Ngongotaha also runs a selective breeding program to enhance specific genetic traits from the broodstock, according to Sherburn. 

“A combination of wild and hatchery-reared broodstock are selected and scored based on desired traits. Hatchery fish are released as yearlings and have to survive two to three years before spawning but wild fish are recognised as being genetically robust and are therefore valuable for the breeding programme.”

Sherburbn says the biggest change to trout growth recently has been environmental factors. Increased nutrient levels from localised human activity affects the lake’s water quality and the trout’s size – a key element in angler satisfaction. 

“We monitor water quality and how it affects trout growth, and work with various agencies and landowners to ensure the best possible outcome for trout,” he says. 

Optimal growing conditions
The Taranaki hatchery receives water from three 150-mm slotted PVC pipes, which gravity-feed water from a weir in the nearby Tawhiti Stream. Inside the hatchery are ten 300-litre ova troughs and eight 540-litre fingerling troughs, which all discharge into a central channel. Outside the hatchery are three concrete raceways of 8,250-, 9,900- and 11,500-litre capacities, respectively. The low-input system is run by 11 volunteers with oversight from Stancliff and volunteer team leader Malcolm Hurley.      

The ova from the Ngongotaha hatchery are placed in wire mesh baskets suspended in troughs. Any opaque/dead ova are picked out each day. As they hatch (without inducement), the alevin or yolk-sac fry drop through the ova basket mesh and settle on the bottom of the ova trough. They’re kept in dim light until they begin to swim up. The fry are then hand-fed once a day with a fine pellet starter feed from Chile. They are held in the ova troughs (two troughs, approximately 1,500 fry in each) for several weeks before being transferred to two of the 540-litre fingerling troughs. When they start threatening to jump out, they are transferred to the smallest outdoor raceway. As they grow, they are hand-fed progressively with larger pellet feed.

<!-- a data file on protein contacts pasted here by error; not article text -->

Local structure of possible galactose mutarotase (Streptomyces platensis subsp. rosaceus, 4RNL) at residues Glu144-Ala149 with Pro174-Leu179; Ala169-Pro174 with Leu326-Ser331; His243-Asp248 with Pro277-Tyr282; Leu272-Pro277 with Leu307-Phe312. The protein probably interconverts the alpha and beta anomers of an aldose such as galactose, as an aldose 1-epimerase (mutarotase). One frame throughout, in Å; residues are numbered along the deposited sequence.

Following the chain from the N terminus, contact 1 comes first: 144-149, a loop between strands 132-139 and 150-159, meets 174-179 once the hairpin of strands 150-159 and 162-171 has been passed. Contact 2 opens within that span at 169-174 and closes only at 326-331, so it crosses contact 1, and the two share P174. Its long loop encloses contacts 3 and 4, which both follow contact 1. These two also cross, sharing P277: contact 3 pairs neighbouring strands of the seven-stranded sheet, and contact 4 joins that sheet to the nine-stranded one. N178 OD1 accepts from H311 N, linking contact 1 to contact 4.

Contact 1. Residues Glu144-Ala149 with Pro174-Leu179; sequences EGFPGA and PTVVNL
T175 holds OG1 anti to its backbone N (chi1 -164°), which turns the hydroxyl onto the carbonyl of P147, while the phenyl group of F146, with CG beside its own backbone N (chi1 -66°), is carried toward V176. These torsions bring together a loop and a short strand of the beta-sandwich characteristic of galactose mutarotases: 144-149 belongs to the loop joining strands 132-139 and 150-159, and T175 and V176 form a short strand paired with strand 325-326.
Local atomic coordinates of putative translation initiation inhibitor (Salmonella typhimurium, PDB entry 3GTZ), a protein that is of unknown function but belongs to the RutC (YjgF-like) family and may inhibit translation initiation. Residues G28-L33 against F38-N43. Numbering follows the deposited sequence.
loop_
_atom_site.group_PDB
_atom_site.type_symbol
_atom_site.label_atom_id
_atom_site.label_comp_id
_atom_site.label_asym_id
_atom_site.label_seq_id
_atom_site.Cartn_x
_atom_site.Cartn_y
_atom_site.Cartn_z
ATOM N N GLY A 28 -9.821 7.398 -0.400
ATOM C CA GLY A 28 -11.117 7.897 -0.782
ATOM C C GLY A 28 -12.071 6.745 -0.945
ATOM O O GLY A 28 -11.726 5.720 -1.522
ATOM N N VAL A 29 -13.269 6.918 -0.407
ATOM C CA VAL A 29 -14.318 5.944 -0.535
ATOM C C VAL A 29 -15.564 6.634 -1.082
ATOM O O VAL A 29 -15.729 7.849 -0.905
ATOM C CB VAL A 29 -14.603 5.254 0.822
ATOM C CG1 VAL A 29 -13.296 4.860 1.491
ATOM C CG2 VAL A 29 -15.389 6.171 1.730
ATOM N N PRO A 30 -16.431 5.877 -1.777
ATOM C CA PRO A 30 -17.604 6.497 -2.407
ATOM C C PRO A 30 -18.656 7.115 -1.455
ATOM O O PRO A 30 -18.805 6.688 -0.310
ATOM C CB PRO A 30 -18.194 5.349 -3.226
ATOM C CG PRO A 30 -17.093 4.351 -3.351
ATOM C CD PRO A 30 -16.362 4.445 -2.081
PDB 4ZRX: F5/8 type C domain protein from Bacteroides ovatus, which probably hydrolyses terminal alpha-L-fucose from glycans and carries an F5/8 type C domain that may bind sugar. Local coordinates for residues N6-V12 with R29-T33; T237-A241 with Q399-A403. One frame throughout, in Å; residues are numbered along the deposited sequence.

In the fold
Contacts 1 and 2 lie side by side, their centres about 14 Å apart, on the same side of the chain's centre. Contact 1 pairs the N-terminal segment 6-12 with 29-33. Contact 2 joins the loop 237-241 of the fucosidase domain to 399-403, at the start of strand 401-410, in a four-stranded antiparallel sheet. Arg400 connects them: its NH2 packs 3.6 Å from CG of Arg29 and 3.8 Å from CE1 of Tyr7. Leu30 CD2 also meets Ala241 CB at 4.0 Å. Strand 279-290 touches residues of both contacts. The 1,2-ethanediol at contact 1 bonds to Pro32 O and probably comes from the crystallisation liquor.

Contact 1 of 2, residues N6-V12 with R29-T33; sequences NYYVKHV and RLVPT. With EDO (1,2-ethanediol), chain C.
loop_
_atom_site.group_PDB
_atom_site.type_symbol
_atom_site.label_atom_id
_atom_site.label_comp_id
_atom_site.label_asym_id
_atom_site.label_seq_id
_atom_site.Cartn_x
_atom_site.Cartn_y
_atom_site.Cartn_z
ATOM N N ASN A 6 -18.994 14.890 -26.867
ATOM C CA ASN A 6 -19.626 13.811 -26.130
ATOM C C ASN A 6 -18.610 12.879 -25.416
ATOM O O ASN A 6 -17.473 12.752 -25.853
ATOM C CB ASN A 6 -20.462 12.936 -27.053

“To ensure that the fish are bred in good condition, we monitor water temperature closely,” explains Stancliff. “In peak summer (late January-early February), it can exceed 20 C in the Tawhiti, at which time the fish can be susceptible to fungal (saprolegnia) infection if there is fin damage. Rock salt can be added to the raceways to increase salinity and prevent infection. Occasional treatment with KMn04 (potassium permanganate) is also possible. We catch a sample of fish periodically with a hand-net for inspection and increase feed as necessary to maintain growth.”